“We’re going to move on,” Tippett said. “This is going to end in its current form. It’s almost existential, theological, right? Things die.”
Yes, and some things, like Jesus, come back to life.
Tippett, 61, was speaking last week on a video call — with her camera off, so she wouldn’t stare at her own face — from the Minneapolis offices of “On Being.” In its searching, intimate conversations with poets, scientists, philosophers, faith leaders and more, “On Being” makes space for the timeless amid the up-to-the-minute urgency of news, traffic and weather. In a ceremony in 2014, President Barack Obama awarded Tippett a National Humanities Medal, for “thoughtfully delving into the mysteries of human existence.”
All I can say after years of listening is that she may have delved into the mysteries of human existence, but after two decades she hasn’t solved one of them. Her show (originally called “On Faith”) consisted of her interviewing the “spiritual” folk: poets, priests, novelists, and so on, feeding them softball questions and listening to endless blather about, well, the nature and mystery of being. I never learned one damn thing from the show, nor did it stimulate my thinking. To me it was the aural equivalent of the paintings of Thomas Kinkade.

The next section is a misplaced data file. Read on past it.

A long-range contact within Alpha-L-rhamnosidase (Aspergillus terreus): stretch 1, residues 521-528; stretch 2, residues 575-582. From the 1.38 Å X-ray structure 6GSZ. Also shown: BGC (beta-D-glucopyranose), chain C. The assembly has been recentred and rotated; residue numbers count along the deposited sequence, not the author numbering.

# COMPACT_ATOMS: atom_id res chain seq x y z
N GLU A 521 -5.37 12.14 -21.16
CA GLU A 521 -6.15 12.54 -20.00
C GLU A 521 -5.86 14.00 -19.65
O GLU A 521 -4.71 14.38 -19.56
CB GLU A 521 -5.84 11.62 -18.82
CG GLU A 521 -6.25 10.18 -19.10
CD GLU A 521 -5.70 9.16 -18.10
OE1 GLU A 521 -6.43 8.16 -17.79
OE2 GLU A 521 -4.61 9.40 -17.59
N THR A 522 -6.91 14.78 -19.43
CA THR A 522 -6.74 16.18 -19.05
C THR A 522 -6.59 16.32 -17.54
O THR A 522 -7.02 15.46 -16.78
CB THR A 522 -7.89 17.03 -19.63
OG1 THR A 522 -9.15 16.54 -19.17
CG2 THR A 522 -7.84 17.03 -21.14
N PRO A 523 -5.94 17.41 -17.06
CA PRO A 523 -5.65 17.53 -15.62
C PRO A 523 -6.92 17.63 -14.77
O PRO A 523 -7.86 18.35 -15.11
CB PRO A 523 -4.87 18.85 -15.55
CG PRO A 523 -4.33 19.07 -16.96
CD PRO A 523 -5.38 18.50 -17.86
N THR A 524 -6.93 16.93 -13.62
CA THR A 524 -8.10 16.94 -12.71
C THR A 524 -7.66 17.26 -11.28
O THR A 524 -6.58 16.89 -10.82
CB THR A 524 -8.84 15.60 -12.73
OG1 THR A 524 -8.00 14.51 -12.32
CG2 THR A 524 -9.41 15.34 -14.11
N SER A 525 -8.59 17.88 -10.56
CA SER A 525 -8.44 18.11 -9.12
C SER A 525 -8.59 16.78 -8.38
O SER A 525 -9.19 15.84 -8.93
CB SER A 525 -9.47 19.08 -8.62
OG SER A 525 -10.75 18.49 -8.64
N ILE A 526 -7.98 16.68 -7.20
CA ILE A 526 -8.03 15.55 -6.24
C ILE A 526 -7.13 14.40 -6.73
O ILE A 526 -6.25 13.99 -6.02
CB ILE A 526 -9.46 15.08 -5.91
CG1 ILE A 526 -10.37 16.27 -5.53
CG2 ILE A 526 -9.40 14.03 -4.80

But I fulminate—for the last time about her, thank Ceiling Cat. A bit more about her future and the replacement show:
“On Being” isn’t really dying. And that delving will continue, in new forms. Alongside its sister show, “Poetry Unbound,” “On Being” will move from a weekly radio production to a seasonal podcast model. The show plans a yearly release schedule of two seasons, each one made up of 10 to 12 episodes, with the first season to begin in October. There are also plans for outreach work, including workshops and more live events. And an app is in the works as well.
Ergo, there will still be an “On Being” show that sounds similar to one on NPR. Why the move, then?
The NYT gives a pottd biography that includes stuff about the beginning of the show.